GeoWeek hopes to not only raise awareness of this deficiency and attempt to reverse the trend in schools but to provide materials to support better geography education in the United States. National Geographic works with teachers and other content experts to develop activities for the classroom, home or community. The activities include games, lessons and experiential projects. Guides and educational materials for these activities are available for free here.
GeoWeek is also an opportunity to bring attention to the need for educational policies that will increase geographic literacy. Over the years, we have used GeoWeek to mount campaigns for state standards in geography and federal funding for teacher education. GeoWeek materials encourage people to become educated about ways they can advocate for improved geographic education in their communities.
Each year, educators and other interested groups organize state-wide, community and school events as part of GeoWeek. Over the years, geography has been celebrated at public forums, festivals, student-run carnivals and teacher-training workshops. GeoWeek events have been held at venues as diverse as National Geographic headquarters, state capitols, mayors’ offices, shopping malls, college campuses, community centers, sports arenas, school auditoriums and classrooms.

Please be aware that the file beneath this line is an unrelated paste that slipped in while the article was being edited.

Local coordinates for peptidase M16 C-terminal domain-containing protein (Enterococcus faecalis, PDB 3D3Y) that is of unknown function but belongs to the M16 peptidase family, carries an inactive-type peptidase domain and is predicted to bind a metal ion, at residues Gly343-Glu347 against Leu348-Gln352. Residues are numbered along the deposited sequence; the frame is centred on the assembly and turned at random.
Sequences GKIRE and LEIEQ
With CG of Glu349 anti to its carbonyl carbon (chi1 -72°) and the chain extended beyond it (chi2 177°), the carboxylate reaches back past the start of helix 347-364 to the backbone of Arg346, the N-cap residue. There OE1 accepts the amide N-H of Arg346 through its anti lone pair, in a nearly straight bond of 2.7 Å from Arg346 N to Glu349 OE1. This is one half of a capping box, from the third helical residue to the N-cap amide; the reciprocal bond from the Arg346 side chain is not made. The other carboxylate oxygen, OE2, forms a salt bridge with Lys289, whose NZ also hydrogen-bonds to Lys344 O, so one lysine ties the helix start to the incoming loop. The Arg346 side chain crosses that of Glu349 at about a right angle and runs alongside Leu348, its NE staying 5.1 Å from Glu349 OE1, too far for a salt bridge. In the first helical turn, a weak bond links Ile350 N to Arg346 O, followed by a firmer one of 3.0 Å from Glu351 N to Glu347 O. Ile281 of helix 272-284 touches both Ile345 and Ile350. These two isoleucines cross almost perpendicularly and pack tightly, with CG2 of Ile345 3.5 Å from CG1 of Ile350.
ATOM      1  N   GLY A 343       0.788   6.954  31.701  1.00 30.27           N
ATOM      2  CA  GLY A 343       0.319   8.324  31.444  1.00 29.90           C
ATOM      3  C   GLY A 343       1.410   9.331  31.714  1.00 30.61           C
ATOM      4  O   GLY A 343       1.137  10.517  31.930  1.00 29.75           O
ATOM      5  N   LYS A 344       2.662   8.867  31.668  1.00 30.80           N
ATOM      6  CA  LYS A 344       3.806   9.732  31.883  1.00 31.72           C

Find events going on near you by connecting with your local chapter of the National Geographic Network of Geography Education Alliances, which consists of geography educators in all 50 states, the District of Columbia, Puerto Rico and Canada.
Find everything you need to help you host a great event, including planning tools, promotional materials and activities for any age or grade level here.
Yes! Over the course of the program’s nearly 25 years, many great projects have been put together. These materials are available here.
This Geography Awareness Week, gather your friends, family, coworkers, and everyone in between to help you celebrate! Use these downloadable and customizable files during Geography Awareness Week to show your love for Geography and/or promote your event.
Event Planning How-to: Instructions from gathering your planning team to sending thank-you cards, with event ideas big and small.
How to Host a Geography Quiz Night: Complete with 100 prepared National Geographic Geography Bee questions!
How to Meet with Local Representatives: A guide for planning a trip to visit local elected officials who should be supporting better geography education.
How to Use Social Media: Tips for how and when to use each platform, and suggestions for what to post.
How to Engage Your Local Media: Get back to basics with our suggestions for leveraging your local print, radio, and television media.
Sample Letter to the Editor: Tell your area papers how important you think geography and geography education are and why with this fill-in-the blank template.
Proclamation: Ask you local leaders to officially proclaim Geography Awareness Week as important to your community/ county/ state, etc. Just make sure to fill in the right blanks!